In addition to taking pictures, it is important to get the names and contact information (telephone numbers and addresses) of any person who witnessed your injury or who may have knowledge of the dangerous condition. Also, document the names of any person who can describe the conditions of the floor, lighting, etc. at the time of, or immediately after, the injury. Document and keep records of everything!
If you are injured on the premises of a business, often times the store manager or security officer will create an incident report. Make sure you do not leave without a copy of the incident report. Do not fill out or sign the incident report. Take specific notes if you overhear someone mention that “a similar incident has occurred here before”. Get the name of any person who makes that comment, if possible.
Do not provide any statements to the premises owner and certainly do not sign any statement or incident report, especially if you did not write it. Do NOT say anything that would imply fault on your own part. Do not say things like “it was probably my fault”, “I am such a klutz”, “I did not see the water on the floor”, or “I am clumsy” – stay away from all language that could imply that you were at fault.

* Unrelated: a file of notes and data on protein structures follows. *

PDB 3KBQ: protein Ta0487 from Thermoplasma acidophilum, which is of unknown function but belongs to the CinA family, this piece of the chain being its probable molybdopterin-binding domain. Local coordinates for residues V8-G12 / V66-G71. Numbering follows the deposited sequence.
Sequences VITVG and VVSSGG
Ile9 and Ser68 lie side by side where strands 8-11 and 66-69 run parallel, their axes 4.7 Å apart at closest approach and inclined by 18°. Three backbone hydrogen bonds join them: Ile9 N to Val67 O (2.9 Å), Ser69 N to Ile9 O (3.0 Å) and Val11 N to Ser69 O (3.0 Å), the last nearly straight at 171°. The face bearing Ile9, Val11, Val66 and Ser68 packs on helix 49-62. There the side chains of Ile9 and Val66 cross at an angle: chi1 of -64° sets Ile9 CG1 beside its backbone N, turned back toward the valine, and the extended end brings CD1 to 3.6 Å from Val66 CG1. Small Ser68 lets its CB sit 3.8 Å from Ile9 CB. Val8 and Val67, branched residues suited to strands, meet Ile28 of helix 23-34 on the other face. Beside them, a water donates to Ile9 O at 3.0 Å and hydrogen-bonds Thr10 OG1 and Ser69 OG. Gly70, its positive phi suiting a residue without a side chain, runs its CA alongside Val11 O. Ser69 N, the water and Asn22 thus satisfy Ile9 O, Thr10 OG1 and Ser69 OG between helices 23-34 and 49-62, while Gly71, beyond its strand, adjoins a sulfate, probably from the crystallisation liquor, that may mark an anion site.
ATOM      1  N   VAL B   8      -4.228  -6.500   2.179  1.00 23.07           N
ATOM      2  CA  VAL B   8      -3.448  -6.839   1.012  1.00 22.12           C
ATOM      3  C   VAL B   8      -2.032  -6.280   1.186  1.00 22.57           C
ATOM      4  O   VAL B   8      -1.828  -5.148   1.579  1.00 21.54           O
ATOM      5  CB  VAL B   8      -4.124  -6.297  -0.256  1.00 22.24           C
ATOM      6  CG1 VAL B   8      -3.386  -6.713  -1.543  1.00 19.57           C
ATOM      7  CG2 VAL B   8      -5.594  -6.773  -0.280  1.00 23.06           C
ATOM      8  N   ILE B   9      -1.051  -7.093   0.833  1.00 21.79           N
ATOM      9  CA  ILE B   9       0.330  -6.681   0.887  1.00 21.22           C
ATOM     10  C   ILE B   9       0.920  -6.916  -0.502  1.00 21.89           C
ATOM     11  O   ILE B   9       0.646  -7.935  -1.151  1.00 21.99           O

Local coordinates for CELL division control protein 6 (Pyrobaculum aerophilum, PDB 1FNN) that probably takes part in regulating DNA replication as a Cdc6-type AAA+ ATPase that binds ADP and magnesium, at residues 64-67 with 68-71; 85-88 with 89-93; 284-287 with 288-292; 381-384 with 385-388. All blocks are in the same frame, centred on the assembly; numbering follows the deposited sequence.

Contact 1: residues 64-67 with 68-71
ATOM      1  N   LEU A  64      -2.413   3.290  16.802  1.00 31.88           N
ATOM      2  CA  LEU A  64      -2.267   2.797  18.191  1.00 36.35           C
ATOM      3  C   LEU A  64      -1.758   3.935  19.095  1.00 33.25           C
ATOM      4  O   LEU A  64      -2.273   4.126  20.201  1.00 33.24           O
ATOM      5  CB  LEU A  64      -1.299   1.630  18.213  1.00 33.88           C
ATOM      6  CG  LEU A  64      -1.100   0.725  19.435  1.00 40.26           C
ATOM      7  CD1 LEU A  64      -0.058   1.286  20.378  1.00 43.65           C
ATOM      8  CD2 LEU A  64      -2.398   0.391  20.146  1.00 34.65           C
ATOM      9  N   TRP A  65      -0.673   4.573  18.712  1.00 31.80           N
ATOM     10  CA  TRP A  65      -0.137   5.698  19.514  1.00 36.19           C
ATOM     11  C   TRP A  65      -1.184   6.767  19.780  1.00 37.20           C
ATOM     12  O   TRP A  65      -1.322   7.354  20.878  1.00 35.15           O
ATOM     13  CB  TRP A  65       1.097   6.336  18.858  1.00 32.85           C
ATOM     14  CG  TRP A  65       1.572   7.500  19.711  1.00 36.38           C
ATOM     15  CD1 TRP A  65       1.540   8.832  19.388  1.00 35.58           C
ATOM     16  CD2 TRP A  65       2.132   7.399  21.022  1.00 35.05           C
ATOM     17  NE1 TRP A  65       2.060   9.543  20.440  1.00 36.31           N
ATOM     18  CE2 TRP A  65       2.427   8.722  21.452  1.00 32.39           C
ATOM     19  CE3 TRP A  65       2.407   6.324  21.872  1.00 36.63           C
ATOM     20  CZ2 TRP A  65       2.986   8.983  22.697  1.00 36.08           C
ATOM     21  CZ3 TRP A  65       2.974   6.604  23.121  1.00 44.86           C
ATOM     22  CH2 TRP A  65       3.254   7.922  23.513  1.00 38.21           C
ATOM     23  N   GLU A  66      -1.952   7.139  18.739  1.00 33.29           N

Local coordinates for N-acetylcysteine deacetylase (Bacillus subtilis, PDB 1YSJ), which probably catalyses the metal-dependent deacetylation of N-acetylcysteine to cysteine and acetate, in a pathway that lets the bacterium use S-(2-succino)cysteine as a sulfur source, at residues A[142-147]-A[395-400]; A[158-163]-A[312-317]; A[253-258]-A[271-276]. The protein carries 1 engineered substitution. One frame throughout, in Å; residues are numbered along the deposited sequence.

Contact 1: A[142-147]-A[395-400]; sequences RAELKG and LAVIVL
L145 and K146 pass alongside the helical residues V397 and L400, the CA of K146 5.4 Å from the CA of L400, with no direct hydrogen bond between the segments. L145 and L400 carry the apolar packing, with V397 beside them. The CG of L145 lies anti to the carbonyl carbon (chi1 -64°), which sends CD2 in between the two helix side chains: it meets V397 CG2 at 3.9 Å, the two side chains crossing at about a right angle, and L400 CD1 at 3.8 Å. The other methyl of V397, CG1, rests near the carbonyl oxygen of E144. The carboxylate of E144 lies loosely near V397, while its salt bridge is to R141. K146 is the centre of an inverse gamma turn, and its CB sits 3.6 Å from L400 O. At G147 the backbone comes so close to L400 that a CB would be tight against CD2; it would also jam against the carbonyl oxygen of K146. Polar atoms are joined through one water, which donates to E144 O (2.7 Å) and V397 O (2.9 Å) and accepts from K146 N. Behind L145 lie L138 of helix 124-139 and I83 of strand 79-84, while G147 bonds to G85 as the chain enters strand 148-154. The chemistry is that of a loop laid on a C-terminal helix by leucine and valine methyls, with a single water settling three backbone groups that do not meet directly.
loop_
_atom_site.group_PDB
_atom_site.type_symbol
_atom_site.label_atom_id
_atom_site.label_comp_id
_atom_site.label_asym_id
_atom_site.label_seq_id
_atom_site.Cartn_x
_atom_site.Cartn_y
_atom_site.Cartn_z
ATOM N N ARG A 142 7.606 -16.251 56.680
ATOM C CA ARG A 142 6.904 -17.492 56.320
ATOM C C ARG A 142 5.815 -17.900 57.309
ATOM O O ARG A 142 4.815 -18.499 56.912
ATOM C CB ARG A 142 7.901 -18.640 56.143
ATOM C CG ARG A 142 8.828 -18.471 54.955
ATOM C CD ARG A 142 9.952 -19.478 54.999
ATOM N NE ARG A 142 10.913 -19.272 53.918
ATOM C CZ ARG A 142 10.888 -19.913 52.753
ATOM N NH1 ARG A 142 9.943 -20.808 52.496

Many times after an incident of injury, a claims adjuster or a third party claims administrator will contact you to find out information about what occurred and your injury. Do NOT give a statement to any person who contacts you. First, consult with an attorney who specializes in premises liability cases and the attorney will advise you as to whether a statement should be provided. Claims adjusters are trained in attempting to get you to admit full or at least partial responsibility for the injury. Any statement made such as “I’m feeling better now” may be used to minimize the extent or severity of your injuries. Additionally, the claims adjuster may attempt to persuade you to settle the claim immediately and sign a release in exchange for a minimal amount of money, or the adjuster may try to settle the claim prior to knowing the full extent your injuries.